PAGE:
Stream-entry Is Realistic, Realizable

อาจารย์ อมโร

Stream-entry Is Realistic, Realizable

In the classical Buddhist teachings, there are four gradations or stages of enlightenment that are described over and over again. The first level is called ‘stream-entry’. This represents an irreversible breakthrough into a quality of psychological integration or self-actualization or ‘emotional intelligence’ that will necessarily result, eventually, in the ‘unshakeable well-being’ of full enlight…

Pīti, Samādhi

อาจารย์ อนันต์

Pīti, Samādhi

If we are focused in samādhi with continuous mindfulness, then sometimes the state known as pīti will arise. Pīti is characterised by physical sensations of coolness or of a rapturous energy thrilling throughout the body – like waves breaking on the shore – which can cause the body to sway and the hair to stand on end. These sensations are accompanied by mental perceptions of physical expansive…

A Question of Balance

อาจารย์ จันทสิริ

A Question of Balance

Every winter at our monasteries two or three months are set aside as quiet retreat time – a time to focus more intensively on our inner work. The encouragement given during this time is towards cultivating a stiller, quieter space within the heart. For it is only through attention to this that we are able to observe all our skilful and less skilful habits, and to train the mind – making it into a…

Embodied Energy

อาจารย์ สุจิตโต

Embodied Energy

I was introduced to meditation in 1975 through a systematic approach of maintaining moment-by-moment mindfulness of the sensations associated with breathing. I found that approach to be useful for discipline, but quite intense and demanding, and not conducive to joy and ease. Moreover, when I looked into the original texts, I found that they didn’t mention awareness of physical sensations, nor of…

Progress

อาจารย์ สุนทรา

Progress

The agenda of ‘self’ and the agenda of enlightenment are very different. As we develop our meditation and interest in the Dhamma, we keep bumping into the resistances of self. It would be nice to be enlightened and free, and as meditators and dhamma practitioners we put a lot of energy into this. But at the same time we can feel bewildered because there is also a lot of resistance, a lot of forget…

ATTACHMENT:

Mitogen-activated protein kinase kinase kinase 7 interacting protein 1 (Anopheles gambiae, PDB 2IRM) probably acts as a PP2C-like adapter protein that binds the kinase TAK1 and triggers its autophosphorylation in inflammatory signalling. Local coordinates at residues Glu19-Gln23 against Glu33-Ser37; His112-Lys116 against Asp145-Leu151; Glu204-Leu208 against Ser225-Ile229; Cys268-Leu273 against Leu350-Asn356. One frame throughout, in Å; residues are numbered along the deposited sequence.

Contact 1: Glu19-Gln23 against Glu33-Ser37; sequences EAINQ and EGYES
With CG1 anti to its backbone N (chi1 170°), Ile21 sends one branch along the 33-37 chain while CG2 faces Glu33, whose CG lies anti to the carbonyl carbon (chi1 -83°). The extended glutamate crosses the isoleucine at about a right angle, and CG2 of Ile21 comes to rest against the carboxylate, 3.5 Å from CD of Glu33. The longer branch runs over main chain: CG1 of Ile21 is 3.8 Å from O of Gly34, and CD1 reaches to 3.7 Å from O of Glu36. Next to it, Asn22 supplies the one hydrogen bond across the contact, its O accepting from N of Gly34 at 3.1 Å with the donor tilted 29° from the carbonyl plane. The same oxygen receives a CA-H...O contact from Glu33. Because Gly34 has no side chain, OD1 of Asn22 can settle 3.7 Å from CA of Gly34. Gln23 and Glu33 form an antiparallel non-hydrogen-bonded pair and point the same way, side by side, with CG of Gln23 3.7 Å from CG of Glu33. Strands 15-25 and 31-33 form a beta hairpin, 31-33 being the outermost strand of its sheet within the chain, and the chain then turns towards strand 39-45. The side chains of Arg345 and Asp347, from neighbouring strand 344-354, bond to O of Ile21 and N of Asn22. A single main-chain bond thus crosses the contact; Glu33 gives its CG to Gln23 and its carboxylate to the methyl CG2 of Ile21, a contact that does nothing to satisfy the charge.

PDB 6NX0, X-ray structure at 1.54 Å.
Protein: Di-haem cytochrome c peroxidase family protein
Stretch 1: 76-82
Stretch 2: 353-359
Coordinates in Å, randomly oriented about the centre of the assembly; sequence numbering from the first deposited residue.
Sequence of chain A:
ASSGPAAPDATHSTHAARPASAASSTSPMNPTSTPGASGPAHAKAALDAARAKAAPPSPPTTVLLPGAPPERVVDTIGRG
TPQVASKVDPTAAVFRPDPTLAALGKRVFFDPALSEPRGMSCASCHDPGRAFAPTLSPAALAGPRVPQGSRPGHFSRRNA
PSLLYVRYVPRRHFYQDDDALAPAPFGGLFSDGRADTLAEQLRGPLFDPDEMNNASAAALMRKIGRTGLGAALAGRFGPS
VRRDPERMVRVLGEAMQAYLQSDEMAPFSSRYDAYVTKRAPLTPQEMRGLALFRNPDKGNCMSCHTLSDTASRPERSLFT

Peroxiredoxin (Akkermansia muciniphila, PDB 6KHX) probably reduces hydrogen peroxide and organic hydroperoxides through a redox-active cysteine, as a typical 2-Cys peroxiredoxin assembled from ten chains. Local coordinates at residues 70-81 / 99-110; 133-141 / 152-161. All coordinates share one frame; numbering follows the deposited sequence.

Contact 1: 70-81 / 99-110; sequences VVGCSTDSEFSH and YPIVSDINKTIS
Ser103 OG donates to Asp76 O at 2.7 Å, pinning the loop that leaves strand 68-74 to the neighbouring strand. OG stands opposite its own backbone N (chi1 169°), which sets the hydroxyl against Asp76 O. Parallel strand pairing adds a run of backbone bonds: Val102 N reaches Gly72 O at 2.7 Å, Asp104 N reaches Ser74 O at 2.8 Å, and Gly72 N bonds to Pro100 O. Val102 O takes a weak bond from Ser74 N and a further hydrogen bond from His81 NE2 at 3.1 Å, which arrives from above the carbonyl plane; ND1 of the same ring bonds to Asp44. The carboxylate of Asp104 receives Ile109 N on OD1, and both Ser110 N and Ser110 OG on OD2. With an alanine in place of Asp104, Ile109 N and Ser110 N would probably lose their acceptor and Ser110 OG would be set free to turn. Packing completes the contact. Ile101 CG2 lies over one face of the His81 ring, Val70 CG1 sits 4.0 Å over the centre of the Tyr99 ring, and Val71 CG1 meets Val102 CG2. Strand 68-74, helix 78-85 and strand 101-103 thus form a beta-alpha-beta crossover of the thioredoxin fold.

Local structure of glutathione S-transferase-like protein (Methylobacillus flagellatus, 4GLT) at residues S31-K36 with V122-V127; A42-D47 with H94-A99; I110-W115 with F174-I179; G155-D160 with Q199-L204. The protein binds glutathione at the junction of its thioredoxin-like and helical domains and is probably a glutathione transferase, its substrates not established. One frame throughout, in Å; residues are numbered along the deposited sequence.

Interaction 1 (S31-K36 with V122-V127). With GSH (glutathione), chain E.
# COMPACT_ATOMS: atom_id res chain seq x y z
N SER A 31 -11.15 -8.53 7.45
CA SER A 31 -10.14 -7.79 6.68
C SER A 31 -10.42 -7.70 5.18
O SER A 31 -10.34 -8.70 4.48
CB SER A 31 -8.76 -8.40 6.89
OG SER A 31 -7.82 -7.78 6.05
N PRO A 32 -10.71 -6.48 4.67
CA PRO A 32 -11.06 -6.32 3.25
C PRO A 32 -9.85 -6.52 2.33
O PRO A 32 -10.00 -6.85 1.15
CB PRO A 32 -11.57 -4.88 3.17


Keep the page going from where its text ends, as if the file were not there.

The Brahmavihāras

ฐานิสสโร ภิกขุ

The Brahmavihāras

The brahmavihāras, or sublime attitudes, are attitudes of goodwill, compassion, empathetic joy, and equanimity that you spread to all beings, without limit. In other words, there’s no limit to the amount of goodwill, etc., that you spread, and no limit on the number of beings to whom you spread it. Each of these attitudes is an antidote for mental states that can get in the way of training the min…

Proof of Purity?

อาจารย์ ชยสาโร

Proof of Purity?

Although the number of Dhammayut monks was relatively small (it has never exceeded a tenth of the Sangha as a whole), the lineage’s close links to the royal family ensured that within a short time it possessed formidable prestige, influence and resources. King Chulalongkorn, King Mongkut’s son and successor, appointed Dhammayut monks to the top administrative positions in the monkhood throughout t…

The Mahānikāya and Dhammayut Nikāya

อาจารย์ ชยสาโร

The Mahānikāya and Dhammayut Nikāya

Fragmentation of the Sangha into a number of different orders has been a notable feature of Sri Lankan and Burmese Buddhism. In Thailand, however, the creation of new orders has been extremely rare. This anomaly is explained to a large extent by the fact that it is only in Thailand that the Sangha has enjoyed strong and uninterrupted royal support throughout its existence and has been spared the s…

Sirimaṇḍa

พระไตรปิฎกบาลี

Sirimaṇḍa

Rain soddens what’s covered & doesn’t sodden what’s exposed. So open up what’s covered up, so that it won’t get soddened by the rain. Attacked by death is the world, surrounded by aging, beset by the arrow of craving, always obscured by desire. Attacked by death is the world, & encircled by aging, constantly beaten, with no shelter, like a thief sentenced to punishment. They encroach like masses o…

How to Fail Well

อาจารย์ อมโร

How to Fail Well

Thus it is important to learn how to fail well; to learn how to fail in a good way, to handle our tendency to get lost, be caught up and miss the point. It is important to learn how to work with that in a skilful way. I like to use the phrase: ‘We need to learn how to fail perfectly’ or ‘to know how to be perfect failures’. This doesn’t mean that we don’t try or that we are casual or careless abou…